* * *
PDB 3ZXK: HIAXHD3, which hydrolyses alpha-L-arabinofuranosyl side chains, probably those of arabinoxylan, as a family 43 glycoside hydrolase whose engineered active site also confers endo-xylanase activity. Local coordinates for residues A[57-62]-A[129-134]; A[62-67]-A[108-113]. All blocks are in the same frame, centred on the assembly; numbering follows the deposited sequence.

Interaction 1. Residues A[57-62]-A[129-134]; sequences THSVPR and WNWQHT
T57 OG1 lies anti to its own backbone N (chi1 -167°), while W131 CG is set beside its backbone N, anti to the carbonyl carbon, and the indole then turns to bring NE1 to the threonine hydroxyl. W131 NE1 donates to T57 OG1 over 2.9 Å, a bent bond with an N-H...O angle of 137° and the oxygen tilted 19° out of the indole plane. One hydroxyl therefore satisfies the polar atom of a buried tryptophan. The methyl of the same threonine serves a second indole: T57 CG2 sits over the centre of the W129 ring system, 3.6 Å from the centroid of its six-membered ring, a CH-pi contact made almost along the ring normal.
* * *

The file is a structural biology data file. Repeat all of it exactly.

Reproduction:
PDB 3ZXK: HIAXHD3, which hydrolyses alpha-L-arabinofuranosyl side chains, probably those of arabinoxylan, as a family 43 glycoside hydrolase whose engineered active site also confers endo-xylanase activity. Local coordinates for residues A[57-62]-A[129-134]; A[62-67]-A[108-113]. All blocks are in the same frame, centred on the assembly; numbering follows the deposited sequence.

Interaction 1. Residues A[57-62]-A[129-134]; sequences THSVPR and WNWQHT
T57 OG1 lies anti to its own backbone N (chi1 -167°), while W131 CG is set beside its backbone N, anti to the carbonyl carbon, and the indole then turns to bring NE1 to the threonine hydroxyl. W131 NE1 donates to T57 OG1 over 2.9 Å, a bent bond with an N-H...O angle of 137° and the oxygen tilted 19° out of the indole plane. One hydroxyl therefore satisfies the polar atom of a buried tryptophan. The methyl of the same threonine serves a second indole: T57 CG2 sits over the centre of the W129 ring system, 3.6 Å from the centroid of its six-membered ring, a CH-pi contact made almost along the ring normal.